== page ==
It’s intern season in the corporate world, the time of year when college students scramble to find summer employment meaningful to their area of study. Candidates seem to be crawling out of the woodwork; I’ve been approached by more people this year than in the past five years combined. Good for me–I get to be choosy.
Somewhere during this process, I realized that many of these kids (ahem, young adults) need some guidance. Big time. Then a colleague and fellow blogger inspired me. He just started a Things I wish they knew series regarding his area of expertise, and I’ve decided to adapt that idea here–for all the intern candidates out there.
So, potential interns, here’s a list of the top three things I wish you knew. Take a gander; they just might help you get better.
- Professionalism counts. Even if I already know you, or know someone who knows you, we’re talking about establishing a professional relationship, not a personal one. Our communications–particularly in written form–should reflect not only mutual respect, but also your ability to communicate on a business level. Even in email, grammar, punctuation, and spelling all count, as well as your tone. This stuff goes into your file, whether you’re hired or not. Consider how you want others to see you.
- This is a real job. You may be a college student and this job may be temporary, but you still need to take it seriously. You’re laying the foundation not only for your own work habits, but also your future network of supporters. Besides that, this is job isn’t temporary for me. The things I’m paying you to do count and are very real in my world.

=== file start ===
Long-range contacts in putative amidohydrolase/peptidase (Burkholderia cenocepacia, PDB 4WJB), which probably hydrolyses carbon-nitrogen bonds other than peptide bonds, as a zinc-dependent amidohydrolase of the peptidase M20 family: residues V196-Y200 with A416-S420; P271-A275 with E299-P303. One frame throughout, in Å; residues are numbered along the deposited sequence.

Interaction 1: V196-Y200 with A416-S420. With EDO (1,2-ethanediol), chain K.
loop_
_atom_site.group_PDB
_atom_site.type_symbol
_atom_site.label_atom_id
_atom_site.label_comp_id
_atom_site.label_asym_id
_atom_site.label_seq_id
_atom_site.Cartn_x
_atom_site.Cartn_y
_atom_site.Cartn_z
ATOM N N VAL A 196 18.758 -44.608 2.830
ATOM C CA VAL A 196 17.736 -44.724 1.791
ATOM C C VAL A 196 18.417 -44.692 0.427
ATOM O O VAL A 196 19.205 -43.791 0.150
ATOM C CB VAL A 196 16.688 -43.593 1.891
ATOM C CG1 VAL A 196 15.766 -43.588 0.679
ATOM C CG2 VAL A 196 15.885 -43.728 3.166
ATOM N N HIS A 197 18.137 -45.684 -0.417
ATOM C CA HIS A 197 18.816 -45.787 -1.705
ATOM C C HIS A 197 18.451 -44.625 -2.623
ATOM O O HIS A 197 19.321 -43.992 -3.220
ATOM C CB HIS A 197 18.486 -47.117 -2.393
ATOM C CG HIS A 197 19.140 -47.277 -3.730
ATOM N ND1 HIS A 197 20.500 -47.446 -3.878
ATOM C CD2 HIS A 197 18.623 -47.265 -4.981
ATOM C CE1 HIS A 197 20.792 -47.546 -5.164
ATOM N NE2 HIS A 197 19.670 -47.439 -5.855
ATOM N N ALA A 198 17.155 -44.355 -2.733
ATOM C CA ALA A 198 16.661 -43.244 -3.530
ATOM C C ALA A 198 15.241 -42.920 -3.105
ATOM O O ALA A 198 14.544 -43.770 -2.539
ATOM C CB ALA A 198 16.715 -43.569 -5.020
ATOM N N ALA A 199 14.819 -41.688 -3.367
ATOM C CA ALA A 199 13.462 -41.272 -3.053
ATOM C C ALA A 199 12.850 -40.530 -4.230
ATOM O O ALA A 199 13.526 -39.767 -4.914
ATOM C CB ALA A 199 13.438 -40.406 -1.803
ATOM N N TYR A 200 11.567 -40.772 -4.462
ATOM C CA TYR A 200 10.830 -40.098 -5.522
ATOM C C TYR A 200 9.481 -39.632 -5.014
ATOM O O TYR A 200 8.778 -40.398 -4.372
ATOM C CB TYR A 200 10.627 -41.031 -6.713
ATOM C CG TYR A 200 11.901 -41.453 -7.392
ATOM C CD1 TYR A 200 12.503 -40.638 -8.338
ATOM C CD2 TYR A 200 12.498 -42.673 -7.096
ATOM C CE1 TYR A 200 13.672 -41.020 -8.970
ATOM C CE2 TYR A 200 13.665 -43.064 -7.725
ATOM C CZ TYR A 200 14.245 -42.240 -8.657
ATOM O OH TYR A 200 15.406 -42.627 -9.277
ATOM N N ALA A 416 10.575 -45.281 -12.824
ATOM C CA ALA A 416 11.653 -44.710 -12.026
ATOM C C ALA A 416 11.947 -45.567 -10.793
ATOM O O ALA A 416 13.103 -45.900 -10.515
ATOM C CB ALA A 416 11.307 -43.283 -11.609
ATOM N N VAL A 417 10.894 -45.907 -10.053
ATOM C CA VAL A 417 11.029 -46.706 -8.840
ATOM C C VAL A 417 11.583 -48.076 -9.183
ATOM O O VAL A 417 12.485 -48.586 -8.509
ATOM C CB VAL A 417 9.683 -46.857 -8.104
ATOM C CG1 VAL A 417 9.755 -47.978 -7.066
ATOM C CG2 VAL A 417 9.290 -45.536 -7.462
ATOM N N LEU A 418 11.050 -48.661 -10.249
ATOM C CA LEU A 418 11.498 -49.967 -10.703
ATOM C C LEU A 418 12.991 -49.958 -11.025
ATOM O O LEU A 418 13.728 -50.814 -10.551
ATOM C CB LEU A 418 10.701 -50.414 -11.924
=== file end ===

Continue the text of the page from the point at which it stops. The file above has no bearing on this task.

- The real lessons aren’t in the work itself. If you’re going to intern for me as, say, a graphic designer, you may or may not get cool design projects. Chances are, you’ll get tons of opportunity to design things in your courses. On the other hand, you probably won’t be taught how to make that stuff actually happen. Tasks such as prepping for production, proofreading, spec’ing materials within a budget, archiving files for future use, conforming to brand standards, and making logistics arrangements aren’t glamor jobs, but they still need to be done–and they rarely teach you those things in school. There’s also a lot to learn about the “real world” simply by operating in an office setting. You’ll be amazed at what you learn, and it won’t be what you expected.
I’m sure I’ll come up with a few more of these over time, but these are the most important. I hope you’ll take them to heart; they can make a big difference.
And for those of you who already have this mastered–thanks.